Excellent post, by the way.

Any thoughts on whether a jetboil sol would be a reasonable companion on winter peaks? I picked one up last March. I plan to carry it on longer winter 14er dayhikes, to have a one-pound emergency source of water. I may also try to use it for winter camping. Typically, I'll see daytime highs in the teens (or better) above 13,000 in winter. Of course, on overnighters, it will go in the bag.

One preliminary concern was that the unit did not seem to want to fire the first morning I had it out last month when we were in the Needles. Steve bent the little piezo wire up a little and it worked better. Couldn't decide whether to return this one (REI) or if the fuel had something to do with it. Guessing it was in the mid- to low thirties that morning.

Any thoughts would be helpful.
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Re: Snowpeak Gigapower

Postby LynnKH » Wed Sep 12, 2012 2:29 pm

Dancesatmoonrise wrote: Any thoughts on whether a jetboil sol would be a reasonable companion on winter peaks? I picked one up last March. I plan to carry it on longer winter 14er dayhikes, to have a one-pound emergency source of water. I may also try to use it for winter camping. Typically, I'll see daytime highs in the teens (or better) above 13,000 in winter. Of course, on overnighters, it will go in the bag.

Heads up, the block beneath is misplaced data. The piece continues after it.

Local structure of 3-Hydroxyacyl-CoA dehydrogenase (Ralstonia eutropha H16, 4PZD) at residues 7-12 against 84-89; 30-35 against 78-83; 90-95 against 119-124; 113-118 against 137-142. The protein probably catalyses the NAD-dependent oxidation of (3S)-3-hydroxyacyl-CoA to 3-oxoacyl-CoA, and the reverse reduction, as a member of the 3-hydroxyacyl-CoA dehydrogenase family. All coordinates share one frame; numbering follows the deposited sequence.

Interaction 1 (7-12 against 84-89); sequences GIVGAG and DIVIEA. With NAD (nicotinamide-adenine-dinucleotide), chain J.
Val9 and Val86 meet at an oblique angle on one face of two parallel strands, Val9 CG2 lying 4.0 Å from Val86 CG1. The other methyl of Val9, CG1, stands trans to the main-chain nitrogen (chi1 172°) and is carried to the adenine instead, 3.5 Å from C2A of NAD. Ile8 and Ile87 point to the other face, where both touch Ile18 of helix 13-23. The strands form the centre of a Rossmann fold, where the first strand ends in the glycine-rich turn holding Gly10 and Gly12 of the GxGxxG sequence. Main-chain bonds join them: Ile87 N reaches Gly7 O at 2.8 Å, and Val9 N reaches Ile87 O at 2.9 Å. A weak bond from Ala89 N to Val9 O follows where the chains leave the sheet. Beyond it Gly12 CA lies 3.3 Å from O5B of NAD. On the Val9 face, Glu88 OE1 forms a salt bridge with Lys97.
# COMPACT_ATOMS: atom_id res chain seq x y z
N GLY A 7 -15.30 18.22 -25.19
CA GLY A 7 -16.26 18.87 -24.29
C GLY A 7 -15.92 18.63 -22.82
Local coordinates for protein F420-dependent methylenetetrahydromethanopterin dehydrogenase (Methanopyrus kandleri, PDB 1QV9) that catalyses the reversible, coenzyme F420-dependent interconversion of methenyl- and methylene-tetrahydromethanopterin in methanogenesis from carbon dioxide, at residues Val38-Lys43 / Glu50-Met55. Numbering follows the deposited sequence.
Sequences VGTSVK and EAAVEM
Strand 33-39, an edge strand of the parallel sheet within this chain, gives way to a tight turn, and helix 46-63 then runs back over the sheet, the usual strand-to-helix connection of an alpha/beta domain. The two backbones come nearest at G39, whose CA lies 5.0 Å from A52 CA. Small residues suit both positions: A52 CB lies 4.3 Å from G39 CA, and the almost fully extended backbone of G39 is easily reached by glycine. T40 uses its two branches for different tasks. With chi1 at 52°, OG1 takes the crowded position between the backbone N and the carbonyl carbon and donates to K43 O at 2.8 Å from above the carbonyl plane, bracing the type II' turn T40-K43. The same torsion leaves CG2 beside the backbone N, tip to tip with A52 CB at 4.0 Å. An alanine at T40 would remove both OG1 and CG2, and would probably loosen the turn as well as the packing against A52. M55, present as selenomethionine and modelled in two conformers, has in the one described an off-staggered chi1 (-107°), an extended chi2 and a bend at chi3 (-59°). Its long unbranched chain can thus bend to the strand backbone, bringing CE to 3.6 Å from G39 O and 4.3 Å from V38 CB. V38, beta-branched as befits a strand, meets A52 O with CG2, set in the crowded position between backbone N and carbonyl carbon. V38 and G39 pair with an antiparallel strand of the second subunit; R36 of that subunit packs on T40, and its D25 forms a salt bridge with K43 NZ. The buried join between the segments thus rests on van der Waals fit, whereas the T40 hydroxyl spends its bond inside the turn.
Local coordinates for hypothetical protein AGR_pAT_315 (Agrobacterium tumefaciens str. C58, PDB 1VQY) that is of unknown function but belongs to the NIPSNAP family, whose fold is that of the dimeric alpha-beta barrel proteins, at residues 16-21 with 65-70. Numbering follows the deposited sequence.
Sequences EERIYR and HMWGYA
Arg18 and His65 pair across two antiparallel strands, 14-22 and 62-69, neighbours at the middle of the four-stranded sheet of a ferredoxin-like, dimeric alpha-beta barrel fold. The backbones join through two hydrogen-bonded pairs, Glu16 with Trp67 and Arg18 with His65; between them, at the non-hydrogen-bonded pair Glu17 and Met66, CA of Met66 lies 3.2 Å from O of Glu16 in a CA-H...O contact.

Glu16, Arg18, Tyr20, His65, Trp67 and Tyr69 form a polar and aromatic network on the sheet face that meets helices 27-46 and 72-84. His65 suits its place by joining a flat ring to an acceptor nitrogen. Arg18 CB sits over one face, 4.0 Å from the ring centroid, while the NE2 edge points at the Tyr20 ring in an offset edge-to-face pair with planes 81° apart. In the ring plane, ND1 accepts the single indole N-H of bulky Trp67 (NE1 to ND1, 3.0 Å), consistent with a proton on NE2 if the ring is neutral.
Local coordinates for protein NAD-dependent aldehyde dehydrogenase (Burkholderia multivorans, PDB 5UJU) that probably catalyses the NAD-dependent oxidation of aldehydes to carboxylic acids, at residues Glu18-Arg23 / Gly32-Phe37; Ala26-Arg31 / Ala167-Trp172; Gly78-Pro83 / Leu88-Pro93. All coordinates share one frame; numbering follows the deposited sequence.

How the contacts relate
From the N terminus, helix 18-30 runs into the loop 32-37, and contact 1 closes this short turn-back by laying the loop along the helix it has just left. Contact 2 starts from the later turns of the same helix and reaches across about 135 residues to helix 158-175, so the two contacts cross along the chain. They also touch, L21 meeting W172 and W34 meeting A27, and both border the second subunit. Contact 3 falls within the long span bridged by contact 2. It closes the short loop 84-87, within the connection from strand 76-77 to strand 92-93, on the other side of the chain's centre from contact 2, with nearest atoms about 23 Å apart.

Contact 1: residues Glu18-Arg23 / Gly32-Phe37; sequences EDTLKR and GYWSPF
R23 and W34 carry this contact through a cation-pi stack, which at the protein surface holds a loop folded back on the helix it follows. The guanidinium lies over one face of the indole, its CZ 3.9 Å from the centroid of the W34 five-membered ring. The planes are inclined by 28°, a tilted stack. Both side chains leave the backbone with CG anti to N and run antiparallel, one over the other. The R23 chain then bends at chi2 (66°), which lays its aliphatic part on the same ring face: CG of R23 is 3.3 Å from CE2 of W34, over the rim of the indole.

One preliminary concern was that the unit did not seem to want to fire the first morning I had it out last month when we were in the Needles. Steve bent the little piezo wire up a little and it worked better. Couldn't decide whether to return this one (REI) or if the fuel had something to do with it. Guessing it was in the mid- to low thirties that morning.

Any thoughts would be helpful.


Hey Jim,
I use a Jetboil, even in the winter. The only issue I have is that sometimes I need to use a match to light it. But I think it works great as an easy solution to melting water or having something warm to drink on the go. Happy pre-winter to you!
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Re: Snowpeak Gigapower

Postby Dancesatmoonrise » Fri Sep 14, 2012 5:45 pm

LynnKH wrote: Happy pre-winter to you!



:-D

Thanks, Lynn!
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Re: Snowpeak Gigapower

Postby climbingaggie03 » Fri Sep 14, 2012 8:37 pm

Dancesatmoonrise wrote:
climbingaggie03 wrote:Being a bit of a gear whore, I have an MSR pocket rocket, a jetboil, an MSR simmerlight, and an MSR windpro. (In my defense the pocket rocket was a gift, and the jetboil was an REI garage sale find) I find that generally warm weather and/or short trips I tend to take the jetboil or pocket rocket. Longer trips and colder weather I tend to take the simmerlight.